DFS may arrive at minimum replacement rate taking into consideration the annuity rates, increased longevity and interest rates.

          13.    Appointment of Actuary and Actuarial evaluation of the scheme:

          High level Expert Group (HLEG) recommended that in order to ensure that the fund would be viable in long run, it would be necessary to have an actuarial evaluation conducted once in two years, additing that based on the findings of the actuarial evaluation, the Government might like to rationalise the benefit structure or increase contribution rate as the case might be. Audit could not draw assurance on viability of the fund/scheme.  This assumes importance in view of the fact that the actuarial evaluation is at the core of any pension scheme.  DFS in its reply (December 2019) stated that a review of performance of NPS vis-vis the expected outcomes and standards envisaged at inception, and way forward is under consideration.  Further DFS intimated (May 2020) that it intended to conduct actuarial evaluation to assess the present situation and take appropriate measures to maximize and optimize the replacement rate keeping in view the recent replacement rates under NPS vis-a-vis the benefits envisaged at the introduction of NPS.

          14.    Coverage and Registration of Nodal offices and eligible employees-

          PFRDA also informed that any delay in registering all Nodel offices and individual subscribers into new CRA system, so as to enable individual, subscriber-wise contributions to accepted for the investment, would have adverse consequences on the pension savings of NPS subscribers, adding that their assessment indicated that one day’s delay in transfer of funds would erode the terminal pension wealth of an employee by Rs.40000/-.


          DFS replied (Dember 2019) that for delays post 2012, the recommendation of Committee of secretaries, suggesting measures for streamlining NPS, were under active consideration for implementation.  Further, pusuant to the budget announcement 2019 on seperation of NPS Trust from PFRDA, requisite ammendments to PFRDA Act also were under examination inter-alia including incorporating provisions for compensation and penal provisions for delay in Government Departments. DoPPW has also incorporated penal provisions in the draft CCS (NPS) Rules.


          Fool proof system needs to be put in place to ensure that all NPS eligible employees are registered, internal Audit mechanism should see that every employee is brought into the system.  To ensure this, delays need to be  penalised and compensation effected to avoid loss to the subscriber.


          There are cases where due to delay in issuance of PPAN (Permanent Pension Account Number), commencement of first deduction of contribution did not occur, in the month subsequent to the month of joining, the subscriber suffered a loss of interest (whereever no such compensation has been made to the subscriber) on contributions between month of actual deduction and the months in which deduction was due. DFS in is reply (December 2019) expressed its view that penal provisions reed to be introduced for delinquent officials to prevent occurence of delay in future.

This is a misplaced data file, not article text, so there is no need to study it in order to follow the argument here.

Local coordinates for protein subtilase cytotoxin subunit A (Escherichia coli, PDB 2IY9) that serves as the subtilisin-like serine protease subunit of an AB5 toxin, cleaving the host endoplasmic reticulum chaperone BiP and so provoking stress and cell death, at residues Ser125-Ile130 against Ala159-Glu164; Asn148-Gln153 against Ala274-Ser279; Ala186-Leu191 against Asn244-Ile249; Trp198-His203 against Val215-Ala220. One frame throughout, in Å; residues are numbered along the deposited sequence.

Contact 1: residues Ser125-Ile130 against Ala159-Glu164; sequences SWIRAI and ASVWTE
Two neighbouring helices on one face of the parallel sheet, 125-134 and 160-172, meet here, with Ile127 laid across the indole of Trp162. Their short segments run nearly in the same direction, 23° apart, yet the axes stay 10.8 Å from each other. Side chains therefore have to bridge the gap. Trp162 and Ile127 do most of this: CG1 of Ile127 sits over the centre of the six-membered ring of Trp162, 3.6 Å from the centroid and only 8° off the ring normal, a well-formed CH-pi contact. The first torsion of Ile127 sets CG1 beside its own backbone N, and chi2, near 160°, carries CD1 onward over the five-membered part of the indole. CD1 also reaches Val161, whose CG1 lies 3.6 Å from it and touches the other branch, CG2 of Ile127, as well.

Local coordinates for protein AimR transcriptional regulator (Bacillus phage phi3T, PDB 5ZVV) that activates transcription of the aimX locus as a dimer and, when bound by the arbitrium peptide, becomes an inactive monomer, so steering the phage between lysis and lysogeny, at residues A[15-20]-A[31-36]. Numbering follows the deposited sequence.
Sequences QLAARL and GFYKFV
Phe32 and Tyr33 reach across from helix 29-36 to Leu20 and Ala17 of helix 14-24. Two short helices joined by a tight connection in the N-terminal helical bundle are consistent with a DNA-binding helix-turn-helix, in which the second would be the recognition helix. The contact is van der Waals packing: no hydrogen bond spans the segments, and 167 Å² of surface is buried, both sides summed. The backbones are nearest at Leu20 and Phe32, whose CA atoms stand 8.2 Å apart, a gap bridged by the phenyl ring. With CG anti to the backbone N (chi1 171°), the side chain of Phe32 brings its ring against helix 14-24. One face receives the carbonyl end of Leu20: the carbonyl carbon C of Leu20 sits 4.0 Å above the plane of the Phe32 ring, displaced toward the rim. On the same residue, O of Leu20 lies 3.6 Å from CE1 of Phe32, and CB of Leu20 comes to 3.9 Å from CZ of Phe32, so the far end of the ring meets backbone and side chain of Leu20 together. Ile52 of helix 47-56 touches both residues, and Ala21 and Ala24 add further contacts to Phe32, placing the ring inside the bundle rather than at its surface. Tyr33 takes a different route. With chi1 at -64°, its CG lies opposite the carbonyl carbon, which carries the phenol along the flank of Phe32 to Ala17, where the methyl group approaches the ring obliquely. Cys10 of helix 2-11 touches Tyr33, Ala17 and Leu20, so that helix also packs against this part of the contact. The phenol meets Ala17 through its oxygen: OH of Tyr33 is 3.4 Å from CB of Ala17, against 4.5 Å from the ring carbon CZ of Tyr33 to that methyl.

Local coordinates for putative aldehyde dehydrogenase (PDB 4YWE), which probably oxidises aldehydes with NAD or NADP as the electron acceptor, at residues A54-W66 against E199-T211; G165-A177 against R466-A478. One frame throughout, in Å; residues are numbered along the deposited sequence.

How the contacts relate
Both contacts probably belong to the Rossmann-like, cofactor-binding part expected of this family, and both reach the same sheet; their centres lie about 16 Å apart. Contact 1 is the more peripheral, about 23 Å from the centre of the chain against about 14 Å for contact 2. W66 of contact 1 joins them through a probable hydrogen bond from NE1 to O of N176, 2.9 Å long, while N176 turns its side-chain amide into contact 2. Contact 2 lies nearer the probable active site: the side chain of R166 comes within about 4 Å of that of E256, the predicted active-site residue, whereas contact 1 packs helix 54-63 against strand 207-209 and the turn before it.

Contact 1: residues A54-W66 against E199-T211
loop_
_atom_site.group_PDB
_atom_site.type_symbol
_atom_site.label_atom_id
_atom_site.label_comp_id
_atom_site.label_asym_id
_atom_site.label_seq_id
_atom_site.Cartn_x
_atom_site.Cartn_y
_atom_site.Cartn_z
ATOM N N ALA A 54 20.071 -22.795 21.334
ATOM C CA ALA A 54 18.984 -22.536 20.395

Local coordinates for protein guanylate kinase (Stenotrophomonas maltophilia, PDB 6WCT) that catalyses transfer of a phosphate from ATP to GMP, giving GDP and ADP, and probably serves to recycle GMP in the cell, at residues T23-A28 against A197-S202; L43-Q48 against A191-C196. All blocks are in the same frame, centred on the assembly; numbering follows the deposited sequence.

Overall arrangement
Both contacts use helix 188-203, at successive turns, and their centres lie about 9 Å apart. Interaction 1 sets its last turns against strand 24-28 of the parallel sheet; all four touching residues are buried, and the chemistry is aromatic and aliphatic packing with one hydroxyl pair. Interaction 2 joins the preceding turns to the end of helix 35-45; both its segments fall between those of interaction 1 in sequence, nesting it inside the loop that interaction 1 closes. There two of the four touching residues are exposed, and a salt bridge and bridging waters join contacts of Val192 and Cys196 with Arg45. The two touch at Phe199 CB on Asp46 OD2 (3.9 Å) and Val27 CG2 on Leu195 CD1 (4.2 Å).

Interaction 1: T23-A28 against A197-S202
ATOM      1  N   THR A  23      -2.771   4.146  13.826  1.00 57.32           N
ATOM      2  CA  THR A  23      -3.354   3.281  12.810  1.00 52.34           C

15.    CGA had prescribed (September 2008) that NPS contributions should be credited to the Trustee Bank on the last working day of each month.  Test check of selected sample revealed that there were delays at each stage from the issuance of Permanent Retirement Account Number (PRAN), deduction of contribution, submission of bills PAO, uploading of subscriber contribution file (SCF) containing details of Pension Contribution, PRAN, DDO, amount etc, which would ultimately lead to delayed remittance of contribution to Trustee Bank. Audit noted that the delayed issue of PRAN were due to late receipt of duly filled application forms from subscribers or forms received with incorrect/missing details and delay in procedural approvals.  The delay in issue of PRAN resulted in delayed remittance to the Trustee Bank.  Delay in issuance of PRAN would lead to loss of NPS corpus to the extent of contribution of subscriber and its employer and return thereon, thereby affecting its terminal wealth (where such contribution and reutrn was not provided subsequently to the subscriber of NPS account). Delay in remittance of contribution to Trustee Bank affects timely credit of contributions to the subscribers account.  DFS accepted (December 2019) that these cases may lead to monetary loss to the subscribers.


          There were case of delay in issue of Permanet Retirement Account Number (PRAN), First deduction of NPS contributions, Bills reaching PAO, uploading subscriber contribution files (SCFs) and remittance of contribution to the Trustee Bank.


          16.    In 4130 case pertaning to Civil Ministers of Central Government, an amount of Rs.139.95 crore of NPs accumulation was lying in the NPS accounts (ie; PRANs) which were required to be transfered to Nodel office/ Government as these employees/families were granted the benefit of additional relief (old pension on death/invalidation).